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Re: revivesa status 2008/07/09

On Fri, Jul 11, 2008 at 12:47:45PM +0000, Andrew Doran wrote:
> On Thu, Jul 10, 2008 at 11:39:12AM -0700, Bill Stouder-Studenmund wrote:
> > 
> > That's a separate discussion. The goal of the revivesa branch is to 
> > implement support for the Scheduler Activations system calls used by the 
> > SA libpthread in NetBSD 4.x.
> It has to be said, I have not seen a convincing explanation as to why this
> is desirable or in the best interests of NetBSD as a product.
> SA threading in NetBSD has serious problems and drawbacks. For example:
> - it works only on a handful of architectures, eg x86.

I have heard conflicting reports about this. We have architecture-specific 
code for all architectures (unless we added a CPU arch since 4.0). The 
only ones that I know are questionable are the sparc ones because no one 
has gotten around to fully fully fixing register window saving. Chuq made 
it better a few years ago, but I think there still may be issues. 
Specifically, I think register window saving happens to a process-wide 
area, not a per-thread (or per-vp) one.

I've herad people say it only works on x86, but no one has come up with
test cases about how it fails. As time permits, I've been responsive to SA
bugs once a test case shows up, but I need a way to poke and prod at the
problem first. Also, I may need help from others. I'm really good at C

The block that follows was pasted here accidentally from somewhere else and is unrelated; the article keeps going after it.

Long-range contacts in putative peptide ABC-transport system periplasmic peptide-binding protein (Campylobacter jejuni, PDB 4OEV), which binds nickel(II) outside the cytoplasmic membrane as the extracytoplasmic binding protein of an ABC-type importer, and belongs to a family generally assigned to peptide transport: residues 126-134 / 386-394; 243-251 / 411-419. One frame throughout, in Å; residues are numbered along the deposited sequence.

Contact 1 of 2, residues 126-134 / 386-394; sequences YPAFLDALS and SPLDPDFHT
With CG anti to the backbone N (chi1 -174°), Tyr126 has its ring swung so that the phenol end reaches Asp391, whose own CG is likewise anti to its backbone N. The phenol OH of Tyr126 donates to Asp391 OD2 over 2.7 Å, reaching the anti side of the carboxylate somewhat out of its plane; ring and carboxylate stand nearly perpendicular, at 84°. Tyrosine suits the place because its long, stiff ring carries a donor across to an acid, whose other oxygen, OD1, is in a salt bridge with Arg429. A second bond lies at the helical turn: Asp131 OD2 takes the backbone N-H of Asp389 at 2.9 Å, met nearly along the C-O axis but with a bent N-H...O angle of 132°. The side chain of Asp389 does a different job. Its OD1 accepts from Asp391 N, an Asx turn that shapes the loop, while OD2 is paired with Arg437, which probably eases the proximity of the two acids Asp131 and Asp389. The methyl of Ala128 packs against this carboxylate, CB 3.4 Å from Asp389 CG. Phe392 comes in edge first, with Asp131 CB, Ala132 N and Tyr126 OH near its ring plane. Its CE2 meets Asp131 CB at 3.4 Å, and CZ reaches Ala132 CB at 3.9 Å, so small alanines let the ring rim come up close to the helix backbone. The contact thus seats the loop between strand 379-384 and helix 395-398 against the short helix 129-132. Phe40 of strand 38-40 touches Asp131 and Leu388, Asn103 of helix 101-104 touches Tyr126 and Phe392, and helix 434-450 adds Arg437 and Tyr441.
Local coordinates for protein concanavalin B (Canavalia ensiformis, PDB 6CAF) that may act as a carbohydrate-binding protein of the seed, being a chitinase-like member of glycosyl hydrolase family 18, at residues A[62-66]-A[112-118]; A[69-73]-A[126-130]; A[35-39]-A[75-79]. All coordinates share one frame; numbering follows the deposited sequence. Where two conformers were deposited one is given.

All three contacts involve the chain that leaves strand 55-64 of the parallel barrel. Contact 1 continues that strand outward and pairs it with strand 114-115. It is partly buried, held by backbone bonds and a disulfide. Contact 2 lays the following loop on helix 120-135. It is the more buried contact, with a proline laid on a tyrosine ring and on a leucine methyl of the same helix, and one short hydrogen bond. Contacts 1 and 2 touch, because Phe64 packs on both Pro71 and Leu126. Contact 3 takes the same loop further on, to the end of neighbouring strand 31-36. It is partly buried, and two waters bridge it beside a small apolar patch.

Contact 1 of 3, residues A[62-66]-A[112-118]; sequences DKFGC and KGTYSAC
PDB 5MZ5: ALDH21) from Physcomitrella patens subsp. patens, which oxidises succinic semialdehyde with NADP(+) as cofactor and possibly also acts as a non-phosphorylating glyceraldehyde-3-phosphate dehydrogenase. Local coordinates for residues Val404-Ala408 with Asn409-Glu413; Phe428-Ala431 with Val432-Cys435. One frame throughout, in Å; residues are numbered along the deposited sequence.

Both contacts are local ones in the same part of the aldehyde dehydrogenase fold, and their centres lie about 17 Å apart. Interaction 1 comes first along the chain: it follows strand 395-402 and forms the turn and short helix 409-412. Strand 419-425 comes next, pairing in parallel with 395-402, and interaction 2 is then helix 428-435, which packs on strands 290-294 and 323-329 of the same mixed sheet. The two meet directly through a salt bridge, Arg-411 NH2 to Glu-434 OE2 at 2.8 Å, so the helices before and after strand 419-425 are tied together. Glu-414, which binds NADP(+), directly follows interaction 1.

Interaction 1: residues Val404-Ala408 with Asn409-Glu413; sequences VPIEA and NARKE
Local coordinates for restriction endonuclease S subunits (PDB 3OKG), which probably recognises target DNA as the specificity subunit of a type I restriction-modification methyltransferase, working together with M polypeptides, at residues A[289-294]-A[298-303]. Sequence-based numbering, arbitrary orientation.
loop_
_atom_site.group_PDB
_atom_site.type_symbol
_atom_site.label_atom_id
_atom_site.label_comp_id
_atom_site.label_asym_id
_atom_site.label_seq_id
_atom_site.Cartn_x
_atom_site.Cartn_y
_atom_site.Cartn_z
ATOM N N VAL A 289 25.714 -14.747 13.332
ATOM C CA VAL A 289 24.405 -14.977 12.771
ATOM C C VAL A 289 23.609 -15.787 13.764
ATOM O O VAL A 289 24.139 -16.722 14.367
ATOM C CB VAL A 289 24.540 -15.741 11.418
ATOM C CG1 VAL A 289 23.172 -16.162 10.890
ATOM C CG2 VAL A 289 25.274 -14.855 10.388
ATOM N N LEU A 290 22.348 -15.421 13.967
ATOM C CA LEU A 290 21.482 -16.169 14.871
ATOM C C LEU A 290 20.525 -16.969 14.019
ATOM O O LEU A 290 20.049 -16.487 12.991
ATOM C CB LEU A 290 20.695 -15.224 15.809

level, and I knew 68k assembler once, but I'm at a loss at the asm level
of other CPUs.

Also, any tests that failed need to be tried again as the first bug fixed
in fixsa (about allocating memory in ltsleep()) was REALLY REALLY bad,
would lead to lost interrupt issues and could really really mess things

> - in most tests its performance is demonstrably inferior to 1:1.

Most tests we've seen. For this comparison, the problem I see with the
tests we've done so far is that they have not been on this SA. You've done
so much work on the kernel that we also need to take that into account; an 
even comparison needs to be between the two systems on the same kernel.

Also, the SA libpthread has not been optimized for speed the way you've
worked on the 1:1 libpthread. A number of the changes can probably be
transfered, but that'd be a post-5.0 project. So yes, it will most likely
not do as well. And the 4.0 libpthread never was heavily tested for 
concurrency. I've tested it some, but I would not be surprised if there 
are still bugs.

However I at least have not been pitching SA as the default libpthread, so